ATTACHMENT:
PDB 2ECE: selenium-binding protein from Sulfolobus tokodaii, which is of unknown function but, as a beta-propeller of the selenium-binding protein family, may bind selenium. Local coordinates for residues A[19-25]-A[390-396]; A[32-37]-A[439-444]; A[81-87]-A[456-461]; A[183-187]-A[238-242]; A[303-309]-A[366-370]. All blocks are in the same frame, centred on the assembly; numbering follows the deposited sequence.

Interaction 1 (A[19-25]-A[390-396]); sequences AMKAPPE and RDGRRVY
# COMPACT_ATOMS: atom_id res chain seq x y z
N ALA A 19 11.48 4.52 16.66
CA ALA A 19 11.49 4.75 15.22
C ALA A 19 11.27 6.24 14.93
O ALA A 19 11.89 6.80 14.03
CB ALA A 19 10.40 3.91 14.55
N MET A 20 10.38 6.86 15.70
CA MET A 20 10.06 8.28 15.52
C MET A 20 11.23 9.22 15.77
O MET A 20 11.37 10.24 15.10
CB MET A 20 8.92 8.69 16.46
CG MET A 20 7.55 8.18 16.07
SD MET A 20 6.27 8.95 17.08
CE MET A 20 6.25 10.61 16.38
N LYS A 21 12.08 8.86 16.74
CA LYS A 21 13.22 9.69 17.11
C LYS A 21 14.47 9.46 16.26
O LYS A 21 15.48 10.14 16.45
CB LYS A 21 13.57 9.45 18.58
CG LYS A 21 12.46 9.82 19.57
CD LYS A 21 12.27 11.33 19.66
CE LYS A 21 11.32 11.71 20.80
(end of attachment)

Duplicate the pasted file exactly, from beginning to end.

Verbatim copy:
PDB 2ECE: selenium-binding protein from Sulfolobus tokodaii, which is of unknown function but, as a beta-propeller of the selenium-binding protein family, may bind selenium. Local coordinates for residues A[19-25]-A[390-396]; A[32-37]-A[439-444]; A[81-87]-A[456-461]; A[183-187]-A[238-242]; A[303-309]-A[366-370]. All blocks are in the same frame, centred on the assembly; numbering follows the deposited sequence.

Interaction 1 (A[19-25]-A[390-396]); sequences AMKAPPE and RDGRRVY
# COMPACT_ATOMS: atom_id res chain seq x y z
N ALA A 19 11.48 4.52 16.66
CA ALA A 19 11.49 4.75 15.22
C ALA A 19 11.27 6.24 14.93
O ALA A 19 11.89 6.80 14.03
CB ALA A 19 10.40 3.91 14.55
N MET A 20 10.38 6.86 15.70
CA MET A 20 10.06 8.28 15.52
C MET A 20 11.23 9.22 15.77
O MET A 20 11.37 10.24 15.10
CB MET A 20 8.92 8.69 16.46
CG MET A 20 7.55 8.18 16.07
SD MET A 20 6.27 8.95 17.08
CE MET A 20 6.25 10.61 16.38
N LYS A 21 12.08 8.86 16.74
CA LYS A 21 13.22 9.69 17.11
C LYS A 21 14.47 9.46 16.26
O LYS A 21 15.48 10.14 16.45
CB LYS A 21 13.57 9.45 18.58
CG LYS A 21 12.46 9.82 19.57
CD LYS A 21 12.27 11.33 19.66
CE LYS A 21 11.32 11.71 20.80